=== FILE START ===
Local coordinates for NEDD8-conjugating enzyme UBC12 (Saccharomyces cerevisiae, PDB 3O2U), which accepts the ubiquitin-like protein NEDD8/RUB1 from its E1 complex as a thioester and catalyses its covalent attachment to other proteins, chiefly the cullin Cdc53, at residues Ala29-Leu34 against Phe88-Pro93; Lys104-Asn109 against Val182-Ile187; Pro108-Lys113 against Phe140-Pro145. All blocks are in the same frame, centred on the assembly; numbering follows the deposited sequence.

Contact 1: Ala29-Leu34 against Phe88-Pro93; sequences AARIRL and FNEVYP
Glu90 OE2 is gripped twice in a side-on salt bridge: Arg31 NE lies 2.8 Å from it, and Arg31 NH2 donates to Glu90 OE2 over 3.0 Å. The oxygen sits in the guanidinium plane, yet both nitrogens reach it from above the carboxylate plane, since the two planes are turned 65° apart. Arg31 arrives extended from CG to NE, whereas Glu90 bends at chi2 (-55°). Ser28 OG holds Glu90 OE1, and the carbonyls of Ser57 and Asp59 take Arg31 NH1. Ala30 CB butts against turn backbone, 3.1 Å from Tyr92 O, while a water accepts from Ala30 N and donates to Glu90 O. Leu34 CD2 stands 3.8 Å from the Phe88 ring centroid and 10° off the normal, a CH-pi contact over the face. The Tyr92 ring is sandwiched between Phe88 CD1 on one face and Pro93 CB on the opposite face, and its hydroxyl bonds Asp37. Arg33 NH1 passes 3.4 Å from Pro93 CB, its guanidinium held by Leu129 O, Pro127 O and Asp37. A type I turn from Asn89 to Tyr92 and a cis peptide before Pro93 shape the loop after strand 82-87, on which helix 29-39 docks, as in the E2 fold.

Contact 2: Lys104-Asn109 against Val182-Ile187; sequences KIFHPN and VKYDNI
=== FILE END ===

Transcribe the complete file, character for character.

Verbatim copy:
Local coordinates for NEDD8-conjugating enzyme UBC12 (Saccharomyces cerevisiae, PDB 3O2U), which accepts the ubiquitin-like protein NEDD8/RUB1 from its E1 complex as a thioester and catalyses its covalent attachment to other proteins, chiefly the cullin Cdc53, at residues Ala29-Leu34 against Phe88-Pro93; Lys104-Asn109 against Val182-Ile187; Pro108-Lys113 against Phe140-Pro145. All blocks are in the same frame, centred on the assembly; numbering follows the deposited sequence.

Contact 1: Ala29-Leu34 against Phe88-Pro93; sequences AARIRL and FNEVYP
Glu90 OE2 is gripped twice in a side-on salt bridge: Arg31 NE lies 2.8 Å from it, and Arg31 NH2 donates to Glu90 OE2 over 3.0 Å. The oxygen sits in the guanidinium plane, yet both nitrogens reach it from above the carboxylate plane, since the two planes are turned 65° apart. Arg31 arrives extended from CG to NE, whereas Glu90 bends at chi2 (-55°). Ser28 OG holds Glu90 OE1, and the carbonyls of Ser57 and Asp59 take Arg31 NH1. Ala30 CB butts against turn backbone, 3.1 Å from Tyr92 O, while a water accepts from Ala30 N and donates to Glu90 O. Leu34 CD2 stands 3.8 Å from the Phe88 ring centroid and 10° off the normal, a CH-pi contact over the face. The Tyr92 ring is sandwiched between Phe88 CD1 on one face and Pro93 CB on the opposite face, and its hydroxyl bonds Asp37. Arg33 NH1 passes 3.4 Å from Pro93 CB, its guanidinium held by Leu129 O, Pro127 O and Asp37. A type I turn from Asn89 to Tyr92 and a cis peptide before Pro93 shape the loop after strand 82-87, on which helix 29-39 docks, as in the E2 fold.

Contact 2: Lys104-Asn109 against Val182-Ile187; sequences KIFHPN and VKYDNI